Infection control has always been a focus of the American Dental Association and the dental schools, however, it wasn’t until the early 1980’s that the general public really became aware of the issue.
The 1980’s brought AIDS to the public consciousness.
And with AIDS many people became aware of “universal precautions.”
Universal precautions mean that, to protect all patients and health care providers, every patient is treated as if he is a carrier of an infectious disease.
In 2020, the COVID-19 virus arrived, making universal precautions even more important.
Dental offices worldwide had to revisit infection control protocols and determine how to adapt universal precautions in a pandemic world.
While we do our best to ensure that no COVID positive person enters our office (pre-screening, temperature checks, etc.), we treat the patients as if they have it.
Surprisingly, many of our protocols remain the same with minor adjustments.
Although the agents we always used to clean the treatment room easily kill the corona virus on surfaces, we allow more time between patients for a more thorough cleaning.
The major concern in the dental office is the production of aerosols.
To minimize the aerosols, which carry the virus, we put multiple air purifiers in place and added a new intra-oral suction system to limit the amount of aerosol that escapes the patient’s mouth.
In the pandemic world, everyone in the office should be masked.
The dentist and clinical staff wear fresh gloves to treat each patient, in addition to face shields and gowns over the scrubs.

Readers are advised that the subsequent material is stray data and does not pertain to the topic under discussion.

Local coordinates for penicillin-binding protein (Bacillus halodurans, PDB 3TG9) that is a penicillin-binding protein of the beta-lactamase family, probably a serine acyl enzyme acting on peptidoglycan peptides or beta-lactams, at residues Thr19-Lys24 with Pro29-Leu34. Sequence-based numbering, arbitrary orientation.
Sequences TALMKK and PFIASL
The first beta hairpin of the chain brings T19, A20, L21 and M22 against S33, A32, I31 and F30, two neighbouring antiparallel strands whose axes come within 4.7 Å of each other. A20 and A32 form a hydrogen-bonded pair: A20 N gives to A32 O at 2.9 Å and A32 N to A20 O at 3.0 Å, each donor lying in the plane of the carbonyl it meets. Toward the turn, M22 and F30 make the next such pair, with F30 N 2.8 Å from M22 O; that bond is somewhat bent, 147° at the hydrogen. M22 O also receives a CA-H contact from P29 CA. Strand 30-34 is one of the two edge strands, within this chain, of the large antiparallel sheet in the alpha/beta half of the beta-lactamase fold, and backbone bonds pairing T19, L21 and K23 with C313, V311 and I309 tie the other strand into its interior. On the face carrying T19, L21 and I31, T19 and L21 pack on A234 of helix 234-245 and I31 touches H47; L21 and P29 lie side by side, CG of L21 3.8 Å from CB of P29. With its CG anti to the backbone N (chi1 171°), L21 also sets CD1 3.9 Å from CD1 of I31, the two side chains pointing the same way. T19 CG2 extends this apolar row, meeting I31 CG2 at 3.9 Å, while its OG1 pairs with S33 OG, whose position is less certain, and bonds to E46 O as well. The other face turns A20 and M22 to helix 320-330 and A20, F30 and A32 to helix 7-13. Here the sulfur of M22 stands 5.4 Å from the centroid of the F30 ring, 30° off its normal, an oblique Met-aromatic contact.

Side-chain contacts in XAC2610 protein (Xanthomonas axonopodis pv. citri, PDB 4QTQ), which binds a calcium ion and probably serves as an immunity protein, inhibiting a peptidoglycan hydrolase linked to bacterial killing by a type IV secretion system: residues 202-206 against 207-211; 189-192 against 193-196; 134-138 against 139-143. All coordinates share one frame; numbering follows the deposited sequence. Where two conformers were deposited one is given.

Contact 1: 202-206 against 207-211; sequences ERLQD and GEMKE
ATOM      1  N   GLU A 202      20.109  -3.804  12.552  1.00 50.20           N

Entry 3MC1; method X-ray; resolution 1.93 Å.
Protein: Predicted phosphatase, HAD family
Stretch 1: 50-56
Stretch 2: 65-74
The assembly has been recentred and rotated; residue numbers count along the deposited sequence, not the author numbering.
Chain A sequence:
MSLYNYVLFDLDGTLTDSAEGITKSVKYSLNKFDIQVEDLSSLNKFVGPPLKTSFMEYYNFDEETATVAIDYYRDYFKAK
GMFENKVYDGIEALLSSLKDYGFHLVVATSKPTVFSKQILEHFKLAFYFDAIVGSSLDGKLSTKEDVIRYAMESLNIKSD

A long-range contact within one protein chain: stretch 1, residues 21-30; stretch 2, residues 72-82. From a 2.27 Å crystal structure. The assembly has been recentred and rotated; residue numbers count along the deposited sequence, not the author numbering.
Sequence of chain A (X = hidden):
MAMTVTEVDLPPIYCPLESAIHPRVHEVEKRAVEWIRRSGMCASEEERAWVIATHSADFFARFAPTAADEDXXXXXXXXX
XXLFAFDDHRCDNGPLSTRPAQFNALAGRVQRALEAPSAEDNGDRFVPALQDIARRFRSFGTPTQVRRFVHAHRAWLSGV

All instruments are disposable or sterilized, using heat and/or chemicals.
The treatment room is thoroughly cleaned between patients, using special chemical agents.
In my office, the sterilization bags with the clean instruments are opened in the treatment room, in front of the patient.
This is a subtle way to show the patient that infection control is our first priority.
As a patient, you have a right to ask about infection control protocols in the office.
The dentist or staff should be more than willing to show you the sterilization area and explain what steps they take to protect your health.
If you wonder at all about your dental office’s infection control plan, be proactive and ask questions.
There is one rule of thumb that is a good indicator.
A meticulously clean dental office shows the attention to detail that will put your mind at ease.
When it comes to infection control, every detail matters!
PHOTO CAP: The sterilization area is central to safety at BCDD